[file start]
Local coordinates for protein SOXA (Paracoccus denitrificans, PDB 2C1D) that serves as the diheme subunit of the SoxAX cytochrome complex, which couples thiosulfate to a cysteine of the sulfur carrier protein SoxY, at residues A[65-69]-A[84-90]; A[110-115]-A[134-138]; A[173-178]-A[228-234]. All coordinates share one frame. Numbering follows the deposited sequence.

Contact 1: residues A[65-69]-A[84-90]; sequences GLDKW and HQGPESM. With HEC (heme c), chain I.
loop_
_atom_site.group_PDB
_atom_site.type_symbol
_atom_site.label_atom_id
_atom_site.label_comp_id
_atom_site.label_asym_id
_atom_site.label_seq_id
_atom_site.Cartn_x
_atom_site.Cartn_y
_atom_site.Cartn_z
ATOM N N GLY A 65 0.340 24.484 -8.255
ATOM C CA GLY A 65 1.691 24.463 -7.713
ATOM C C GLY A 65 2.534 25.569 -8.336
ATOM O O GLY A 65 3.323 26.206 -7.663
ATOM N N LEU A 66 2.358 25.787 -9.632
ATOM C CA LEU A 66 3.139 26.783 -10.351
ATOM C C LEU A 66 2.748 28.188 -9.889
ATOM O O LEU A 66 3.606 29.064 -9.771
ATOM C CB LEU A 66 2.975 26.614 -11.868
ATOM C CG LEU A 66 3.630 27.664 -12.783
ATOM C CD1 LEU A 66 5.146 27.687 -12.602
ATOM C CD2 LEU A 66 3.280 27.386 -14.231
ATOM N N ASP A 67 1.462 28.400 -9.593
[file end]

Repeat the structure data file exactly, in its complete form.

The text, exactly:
Local coordinates for protein SOXA (Paracoccus denitrificans, PDB 2C1D) that serves as the diheme subunit of the SoxAX cytochrome complex, which couples thiosulfate to a cysteine of the sulfur carrier protein SoxY, at residues A[65-69]-A[84-90]; A[110-115]-A[134-138]; A[173-178]-A[228-234]. All coordinates share one frame. Numbering follows the deposited sequence.

Contact 1: residues A[65-69]-A[84-90]; sequences GLDKW and HQGPESM. With HEC (heme c), chain I.
loop_
_atom_site.group_PDB
_atom_site.type_symbol
_atom_site.label_atom_id
_atom_site.label_comp_id
_atom_site.label_asym_id
_atom_site.label_seq_id
_atom_site.Cartn_x
_atom_site.Cartn_y
_atom_site.Cartn_z
ATOM N N GLY A 65 0.340 24.484 -8.255
ATOM C CA GLY A 65 1.691 24.463 -7.713
ATOM C C GLY A 65 2.534 25.569 -8.336
ATOM O O GLY A 65 3.323 26.206 -7.663
ATOM N N LEU A 66 2.358 25.787 -9.632
ATOM C CA LEU A 66 3.139 26.783 -10.351
ATOM C C LEU A 66 2.748 28.188 -9.889
ATOM O O LEU A 66 3.606 29.064 -9.771
ATOM C CB LEU A 66 2.975 26.614 -11.868
ATOM C CG LEU A 66 3.630 27.664 -12.783
ATOM C CD1 LEU A 66 5.146 27.687 -12.602
ATOM C CD2 LEU A 66 3.280 27.386 -14.231
ATOM N N ASP A 67 1.462 28.400 -9.593